Rare finds: rare import LPs collected for sampling

MV - Does vinyl have any advantage over digital when you are using samples for recordings?

BS - Everything I use is edited in the computer anyway, so the only difference for me is the added noise (warmth?) that you get from using certain records, which can add character to feel of a tune.  Crackle, hiss, the sound of the needle dropping onto the table – these can all add character to a tune.


MV - Do 45’s give you more of an advantage over LP’s? (or vice versa)

BS - I don’t really have a preference, though I know a lot of serious record diggers would tell you that 45s are where it’s at due to the number of rare drum breaks that are only available on 45.


MV - Do you submit your recordings to labels or upload them to websites? Or are you home recordings private?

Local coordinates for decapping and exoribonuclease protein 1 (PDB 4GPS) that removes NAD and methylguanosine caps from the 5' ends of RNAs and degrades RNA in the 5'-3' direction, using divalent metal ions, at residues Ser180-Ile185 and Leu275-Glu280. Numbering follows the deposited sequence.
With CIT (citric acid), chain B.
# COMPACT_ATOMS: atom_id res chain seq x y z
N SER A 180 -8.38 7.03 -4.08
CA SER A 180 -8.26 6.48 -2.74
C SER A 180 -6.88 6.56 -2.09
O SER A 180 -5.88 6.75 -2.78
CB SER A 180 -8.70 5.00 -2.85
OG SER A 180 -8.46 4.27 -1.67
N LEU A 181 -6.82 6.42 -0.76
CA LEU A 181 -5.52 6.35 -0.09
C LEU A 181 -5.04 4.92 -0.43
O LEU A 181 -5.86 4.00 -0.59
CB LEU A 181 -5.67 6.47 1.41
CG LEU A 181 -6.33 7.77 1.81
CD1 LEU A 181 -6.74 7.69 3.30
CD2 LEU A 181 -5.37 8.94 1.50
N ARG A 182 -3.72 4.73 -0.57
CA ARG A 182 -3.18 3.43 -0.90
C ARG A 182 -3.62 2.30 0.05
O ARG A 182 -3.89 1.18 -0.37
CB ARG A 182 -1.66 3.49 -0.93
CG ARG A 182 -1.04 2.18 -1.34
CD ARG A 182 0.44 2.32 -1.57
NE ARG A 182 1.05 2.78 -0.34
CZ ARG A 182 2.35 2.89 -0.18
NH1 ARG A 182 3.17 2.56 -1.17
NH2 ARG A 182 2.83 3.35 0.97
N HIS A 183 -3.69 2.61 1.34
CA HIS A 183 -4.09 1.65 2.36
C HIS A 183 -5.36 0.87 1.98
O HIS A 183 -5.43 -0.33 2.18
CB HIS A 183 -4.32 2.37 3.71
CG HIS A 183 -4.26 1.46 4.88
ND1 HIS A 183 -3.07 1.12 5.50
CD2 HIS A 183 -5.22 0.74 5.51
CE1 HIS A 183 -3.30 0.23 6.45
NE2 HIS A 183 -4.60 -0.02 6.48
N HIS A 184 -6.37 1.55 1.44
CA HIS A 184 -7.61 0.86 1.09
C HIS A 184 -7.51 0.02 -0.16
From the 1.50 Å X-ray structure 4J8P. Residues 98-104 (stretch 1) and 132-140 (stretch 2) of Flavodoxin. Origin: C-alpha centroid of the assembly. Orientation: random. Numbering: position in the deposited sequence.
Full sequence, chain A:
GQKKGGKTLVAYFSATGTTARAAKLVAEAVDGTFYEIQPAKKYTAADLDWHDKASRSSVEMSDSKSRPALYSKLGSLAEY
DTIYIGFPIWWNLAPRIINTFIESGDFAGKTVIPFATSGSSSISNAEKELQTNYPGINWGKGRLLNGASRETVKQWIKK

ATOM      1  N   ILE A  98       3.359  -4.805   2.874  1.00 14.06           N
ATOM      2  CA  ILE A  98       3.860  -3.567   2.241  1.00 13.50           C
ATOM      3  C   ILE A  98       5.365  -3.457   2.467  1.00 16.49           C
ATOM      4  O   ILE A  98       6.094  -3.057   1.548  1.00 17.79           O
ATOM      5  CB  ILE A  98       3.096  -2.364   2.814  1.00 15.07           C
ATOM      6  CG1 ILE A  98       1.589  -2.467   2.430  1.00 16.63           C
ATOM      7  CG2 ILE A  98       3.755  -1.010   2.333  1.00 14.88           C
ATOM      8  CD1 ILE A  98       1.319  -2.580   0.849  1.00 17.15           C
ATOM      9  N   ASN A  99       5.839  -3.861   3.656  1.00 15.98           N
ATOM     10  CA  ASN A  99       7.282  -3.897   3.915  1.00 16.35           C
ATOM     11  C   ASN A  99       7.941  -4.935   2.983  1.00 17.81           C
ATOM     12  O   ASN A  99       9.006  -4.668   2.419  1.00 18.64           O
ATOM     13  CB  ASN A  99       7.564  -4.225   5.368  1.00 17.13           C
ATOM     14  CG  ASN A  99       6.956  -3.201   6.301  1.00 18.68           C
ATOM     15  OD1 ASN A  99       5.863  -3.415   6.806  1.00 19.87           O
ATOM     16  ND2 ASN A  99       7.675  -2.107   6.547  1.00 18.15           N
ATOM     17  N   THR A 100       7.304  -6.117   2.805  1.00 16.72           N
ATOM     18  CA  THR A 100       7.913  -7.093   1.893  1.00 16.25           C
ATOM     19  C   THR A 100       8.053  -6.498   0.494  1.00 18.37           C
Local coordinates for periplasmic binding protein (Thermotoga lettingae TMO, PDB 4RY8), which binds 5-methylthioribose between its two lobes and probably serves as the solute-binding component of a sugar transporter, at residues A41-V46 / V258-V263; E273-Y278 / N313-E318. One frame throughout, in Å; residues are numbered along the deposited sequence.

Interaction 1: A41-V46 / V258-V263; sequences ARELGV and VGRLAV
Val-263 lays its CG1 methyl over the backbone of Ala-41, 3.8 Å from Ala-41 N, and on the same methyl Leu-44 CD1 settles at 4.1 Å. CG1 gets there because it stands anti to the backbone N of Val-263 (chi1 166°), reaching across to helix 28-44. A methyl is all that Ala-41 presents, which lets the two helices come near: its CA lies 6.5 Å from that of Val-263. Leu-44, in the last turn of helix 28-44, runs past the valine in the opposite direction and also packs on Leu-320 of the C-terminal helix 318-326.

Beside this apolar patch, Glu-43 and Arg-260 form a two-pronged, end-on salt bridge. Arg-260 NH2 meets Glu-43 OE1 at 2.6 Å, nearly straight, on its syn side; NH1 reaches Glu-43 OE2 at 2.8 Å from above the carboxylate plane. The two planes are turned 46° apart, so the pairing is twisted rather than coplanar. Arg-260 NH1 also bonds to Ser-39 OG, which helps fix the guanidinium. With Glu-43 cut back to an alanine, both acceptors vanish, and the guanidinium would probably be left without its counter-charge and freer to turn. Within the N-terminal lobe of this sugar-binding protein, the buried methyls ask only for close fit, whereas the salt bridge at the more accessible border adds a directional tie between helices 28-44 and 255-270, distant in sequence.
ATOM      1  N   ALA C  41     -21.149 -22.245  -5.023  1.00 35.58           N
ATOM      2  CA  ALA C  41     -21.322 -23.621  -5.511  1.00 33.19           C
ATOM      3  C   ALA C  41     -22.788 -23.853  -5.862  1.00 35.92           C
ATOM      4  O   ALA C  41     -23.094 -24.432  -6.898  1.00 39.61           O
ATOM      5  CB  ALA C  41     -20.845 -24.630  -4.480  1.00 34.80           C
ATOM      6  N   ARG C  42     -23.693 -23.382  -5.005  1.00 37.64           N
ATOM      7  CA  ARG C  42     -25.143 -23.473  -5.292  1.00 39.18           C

BS - My stuff isn’t intentionally private, but I haven’t actually shared any of it publically.  I plan on doing so in the near future, though. (UPDATE - some songs now available)


MV - How did you get introduced to home recording?

BS - My first exposure to this stuff was in the production studio at a local radio station.  My dad would work on various things for the stations and I would sit in with him and watch what was going on.  Sometimes I would help with manual cues on tape reels, sound fx CDs, etc.  This was all before computer automation became an industry standard, so it helped to have an extra set of hands in the studio.

The other person who really influenced me is my friend Dave, who I played with in a band for six or seven years.  Dave would record all of our EPS and albums onto his computer and then we would all sit down and work out the mixing stage together.  That taught me a lot about equipment, mixing, and most of all the ease with which you could learn to create your own recordings without any outside help or influence.


MV - I imagine your recording skills have grown a lot over the years. Where do you learn new techniques and ideas?